And so the ranks swell again. The Daily Telegraph has a new chief leader writer in the shape of David Hughes. He used to be political editor of the Mail and also did a stint as that paper's leader writer a few months ago until he grew bored of being shouted at by Dacre. Will Lewis, take note.
Feathers ruffled at IPC
Tut-tutting at IPC about a new catering department missive. While the Marie Claire and Country Life gals are happy enough with the new gluten-free flapjacks and greater choice of 4-per-cent-fat fruit cake slices, there have been grumblings over news that the "chicken on the deli bar is now always halal". The IPC offices can barely justify such ethnic diversity on the menu, let alone making it compulsory, notes one employee. However, the mag hacks are less concerned by the politics of political correctness than they are that halal slaughter methods are not kind to the little feathery animals.
Friends in high places
Few are that impressed by Simon Heffer's appointment as acting Comment editor at The Daily Telegraph. But it will be particularly unwelcome news for columnist Alice Thomson. Her doting on David Cameron is only matched by Heffer's loathing for the Tory upstart. Jan Moir is currently standing in for Thomson during her maternity leave, but Heffer would be unwise to think that this could give him time to plot her permanent removal from his beat. Thomson's friends are letting it be known that she has become very chummy of late with Aidan Barclay, acting proprietor of the Telegraph Group.
An intriguing rumour is emanating from the upper echelons of The Guardian. Though the current editor, Alan Rusbridger, is showing no signs of giving up his Berliner-sized empire, a successor is quietly being groomed. The name being mentioned is not that of executive editor Ian Katz or policy editor Jonathan Freedland, both widely tipped in the past, but the no-nonsense sports editor, Ben Clissitt. How curious.
Lite on the detail
When Ken Livingstone was cleared of bringing his office into disrepute last Thursday, thelondonpaper, Rupert Murdoch's freesheet, frontpaged the story with a beaming picture of Ken. However, the rival London Lite thought the judgment so insignificant that it made only a short paragraph on page three. The paper also failed to mention that the dispute had centred on comments Livingstone made to Oliver Finegold, reporter with London Lite's big sister, the Evening Standard.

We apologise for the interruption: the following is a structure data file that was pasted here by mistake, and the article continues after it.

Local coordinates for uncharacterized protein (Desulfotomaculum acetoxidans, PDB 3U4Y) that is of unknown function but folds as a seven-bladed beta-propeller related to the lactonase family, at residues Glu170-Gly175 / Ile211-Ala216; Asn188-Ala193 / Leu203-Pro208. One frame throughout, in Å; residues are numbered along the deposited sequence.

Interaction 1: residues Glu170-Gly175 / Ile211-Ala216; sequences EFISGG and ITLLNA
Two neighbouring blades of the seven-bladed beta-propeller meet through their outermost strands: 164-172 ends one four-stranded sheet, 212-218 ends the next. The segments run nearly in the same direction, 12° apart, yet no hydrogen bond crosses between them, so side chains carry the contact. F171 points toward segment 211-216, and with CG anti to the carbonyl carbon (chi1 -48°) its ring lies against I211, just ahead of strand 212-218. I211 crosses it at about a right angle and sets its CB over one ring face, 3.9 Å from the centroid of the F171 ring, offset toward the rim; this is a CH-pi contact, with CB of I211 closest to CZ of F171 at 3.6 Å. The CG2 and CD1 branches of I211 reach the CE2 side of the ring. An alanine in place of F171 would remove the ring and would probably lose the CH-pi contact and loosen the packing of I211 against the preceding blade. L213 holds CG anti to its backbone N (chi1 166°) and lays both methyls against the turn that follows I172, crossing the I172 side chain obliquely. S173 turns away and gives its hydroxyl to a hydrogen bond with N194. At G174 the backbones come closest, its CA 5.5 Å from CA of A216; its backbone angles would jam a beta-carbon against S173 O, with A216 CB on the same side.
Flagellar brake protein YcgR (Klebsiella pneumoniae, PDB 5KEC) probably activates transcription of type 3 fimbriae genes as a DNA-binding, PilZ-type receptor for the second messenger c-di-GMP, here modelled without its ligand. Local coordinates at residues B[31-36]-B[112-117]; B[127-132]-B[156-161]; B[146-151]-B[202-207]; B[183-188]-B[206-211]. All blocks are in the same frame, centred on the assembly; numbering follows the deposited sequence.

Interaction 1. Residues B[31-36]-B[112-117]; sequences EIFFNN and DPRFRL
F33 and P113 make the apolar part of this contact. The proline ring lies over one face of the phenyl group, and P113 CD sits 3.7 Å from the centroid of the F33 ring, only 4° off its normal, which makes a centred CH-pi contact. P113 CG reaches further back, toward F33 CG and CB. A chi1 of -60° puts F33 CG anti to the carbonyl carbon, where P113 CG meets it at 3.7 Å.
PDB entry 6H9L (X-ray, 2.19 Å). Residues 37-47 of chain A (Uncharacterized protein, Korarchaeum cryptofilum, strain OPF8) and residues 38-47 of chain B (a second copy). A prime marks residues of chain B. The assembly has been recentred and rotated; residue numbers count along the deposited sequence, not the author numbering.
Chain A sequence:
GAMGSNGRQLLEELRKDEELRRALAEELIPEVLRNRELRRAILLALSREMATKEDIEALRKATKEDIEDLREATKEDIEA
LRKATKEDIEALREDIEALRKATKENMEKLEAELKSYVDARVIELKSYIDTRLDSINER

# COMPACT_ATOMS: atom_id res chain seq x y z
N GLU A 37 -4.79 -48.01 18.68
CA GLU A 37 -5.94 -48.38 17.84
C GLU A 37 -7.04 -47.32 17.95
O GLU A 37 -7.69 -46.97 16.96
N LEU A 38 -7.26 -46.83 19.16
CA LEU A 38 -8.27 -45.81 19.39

Ghost in the office
In The Observer last weekend, Paul Levy reviewed a clutch of food books, including Gordon Ramsay's autobiography, Humble Pie. He made this observation: "Following Marco Pierre White's autobiography White Slave (lovingly ghosted by James Steen), we have his former acolyte, now rival, Gordon Ramsay's Humble Pie - so exuberantly angry, boastful, cliché-ridden, expletive-laden and touchingly sincere that I can't believe that a single sentence has been written by anyone but the failed footballer, great cook, telly star and businessman himself." Er, Humble Pie was actually ghosted by The Observer's very own Rachel Cooke.
Listing and shifting
Having gone "quality" since the launch of the London freesheets, the Evening Standard is now even showing signs of good manners. It has decided to close down the TV listings department at the paper, but has kindly given the editor, Terry Ramsey, and most of his footsoldiers time to tidy up their desks and negotiate their settlements from inside. The TV pages are now going to have their "quality" content provided by Press Association feeds.